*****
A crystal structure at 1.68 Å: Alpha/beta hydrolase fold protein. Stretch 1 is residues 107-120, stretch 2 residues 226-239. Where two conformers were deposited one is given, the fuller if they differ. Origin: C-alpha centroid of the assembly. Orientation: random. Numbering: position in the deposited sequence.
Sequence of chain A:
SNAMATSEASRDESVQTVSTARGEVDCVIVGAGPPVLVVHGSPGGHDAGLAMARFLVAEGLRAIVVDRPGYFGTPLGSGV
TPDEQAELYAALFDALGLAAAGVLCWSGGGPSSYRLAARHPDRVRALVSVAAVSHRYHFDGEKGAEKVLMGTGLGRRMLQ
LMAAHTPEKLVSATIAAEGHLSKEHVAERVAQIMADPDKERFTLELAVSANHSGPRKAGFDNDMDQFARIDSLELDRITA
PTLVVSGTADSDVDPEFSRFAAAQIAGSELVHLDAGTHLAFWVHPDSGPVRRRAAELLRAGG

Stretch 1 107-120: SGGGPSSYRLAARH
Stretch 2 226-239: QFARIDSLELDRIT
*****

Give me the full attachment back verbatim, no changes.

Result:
A crystal structure at 1.68 Å: Alpha/beta hydrolase fold protein. Stretch 1 is residues 107-120, stretch 2 residues 226-239. Where two conformers were deposited one is given, the fuller if they differ. Origin: C-alpha centroid of the assembly. Orientation: random. Numbering: position in the deposited sequence.
Sequence of chain A:
SNAMATSEASRDESVQTVSTARGEVDCVIVGAGPPVLVVHGSPGGHDAGLAMARFLVAEGLRAIVVDRPGYFGTPLGSGV
TPDEQAELYAALFDALGLAAAGVLCWSGGGPSSYRLAARHPDRVRALVSVAAVSHRYHFDGEKGAEKVLMGTGLGRRMLQ
LMAAHTPEKLVSATIAAEGHLSKEHVAERVAQIMADPDKERFTLELAVSANHSGPRKAGFDNDMDQFARIDSLELDRITA
PTLVVSGTADSDVDPEFSRFAAAQIAGSELVHLDAGTHLAFWVHPDSGPVRRRAAELLRAGG

Stretch 1 107-120: SGGGPSSYRLAARH
Stretch 2 226-239: QFARIDSLELDRIT